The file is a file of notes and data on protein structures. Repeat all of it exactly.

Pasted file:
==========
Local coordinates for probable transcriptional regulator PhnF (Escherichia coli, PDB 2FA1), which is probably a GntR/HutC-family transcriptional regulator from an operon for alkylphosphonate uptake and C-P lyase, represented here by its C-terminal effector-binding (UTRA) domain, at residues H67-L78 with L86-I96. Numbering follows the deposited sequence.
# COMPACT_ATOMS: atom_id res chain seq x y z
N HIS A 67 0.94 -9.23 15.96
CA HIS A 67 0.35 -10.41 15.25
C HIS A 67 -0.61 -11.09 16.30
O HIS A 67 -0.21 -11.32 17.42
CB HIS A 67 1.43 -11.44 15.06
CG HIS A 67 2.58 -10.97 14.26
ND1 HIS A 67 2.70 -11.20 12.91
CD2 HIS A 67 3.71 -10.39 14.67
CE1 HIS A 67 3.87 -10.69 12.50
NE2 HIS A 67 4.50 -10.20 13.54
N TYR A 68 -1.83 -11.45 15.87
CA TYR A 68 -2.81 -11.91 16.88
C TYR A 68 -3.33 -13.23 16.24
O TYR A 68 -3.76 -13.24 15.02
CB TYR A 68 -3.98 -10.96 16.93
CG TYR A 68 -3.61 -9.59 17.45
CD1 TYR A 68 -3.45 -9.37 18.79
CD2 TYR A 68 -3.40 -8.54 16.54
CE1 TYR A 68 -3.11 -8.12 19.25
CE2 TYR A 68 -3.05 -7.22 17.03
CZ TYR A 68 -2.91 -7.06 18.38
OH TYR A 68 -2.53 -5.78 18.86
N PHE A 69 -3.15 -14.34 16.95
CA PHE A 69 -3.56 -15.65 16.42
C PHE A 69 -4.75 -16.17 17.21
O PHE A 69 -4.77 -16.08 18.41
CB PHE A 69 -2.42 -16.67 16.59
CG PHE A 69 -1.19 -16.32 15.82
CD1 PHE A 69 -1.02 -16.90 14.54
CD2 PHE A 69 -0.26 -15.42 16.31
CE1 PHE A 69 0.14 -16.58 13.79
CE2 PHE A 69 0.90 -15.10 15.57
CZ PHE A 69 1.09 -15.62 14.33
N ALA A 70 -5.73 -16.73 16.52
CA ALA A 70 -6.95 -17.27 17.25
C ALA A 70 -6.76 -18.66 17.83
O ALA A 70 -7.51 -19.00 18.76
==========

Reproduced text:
Local coordinates for probable transcriptional regulator PhnF (Escherichia coli, PDB 2FA1), which is probably a GntR/HutC-family transcriptional regulator from an operon for alkylphosphonate uptake and C-P lyase, represented here by its C-terminal effector-binding (UTRA) domain, at residues H67-L78 with L86-I96. Numbering follows the deposited sequence.
# COMPACT_ATOMS: atom_id res chain seq x y z
N HIS A 67 0.94 -9.23 15.96
CA HIS A 67 0.35 -10.41 15.25
C HIS A 67 -0.61 -11.09 16.30
O HIS A 67 -0.21 -11.32 17.42
CB HIS A 67 1.43 -11.44 15.06
CG HIS A 67 2.58 -10.97 14.26
ND1 HIS A 67 2.70 -11.20 12.91
CD2 HIS A 67 3.71 -10.39 14.67
CE1 HIS A 67 3.87 -10.69 12.50
NE2 HIS A 67 4.50 -10.20 13.54
N TYR A 68 -1.83 -11.45 15.87
CA TYR A 68 -2.81 -11.91 16.88
C TYR A 68 -3.33 -13.23 16.24
O TYR A 68 -3.76 -13.24 15.02
CB TYR A 68 -3.98 -10.96 16.93
CG TYR A 68 -3.61 -9.59 17.45
CD1 TYR A 68 -3.45 -9.37 18.79
CD2 TYR A 68 -3.40 -8.54 16.54
CE1 TYR A 68 -3.11 -8.12 19.25
CE2 TYR A 68 -3.05 -7.22 17.03
CZ TYR A 68 -2.91 -7.06 18.38
OH TYR A 68 -2.53 -5.78 18.86
N PHE A 69 -3.15 -14.34 16.95
CA PHE A 69 -3.56 -15.65 16.42
C PHE A 69 -4.75 -16.17 17.21
O PHE A 69 -4.77 -16.08 18.41
CB PHE A 69 -2.42 -16.67 16.59
CG PHE A 69 -1.19 -16.32 15.82
CD1 PHE A 69 -1.02 -16.90 14.54
CD2 PHE A 69 -0.26 -15.42 16.31
CE1 PHE A 69 0.14 -16.58 13.79
CE2 PHE A 69 0.90 -15.10 15.57
CZ PHE A 69 1.09 -15.62 14.33
N ALA A 70 -5.73 -16.73 16.52
CA ALA A 70 -6.95 -17.27 17.25
C ALA A 70 -6.76 -18.66 17.83
O ALA A 70 -7.51 -19.00 18.76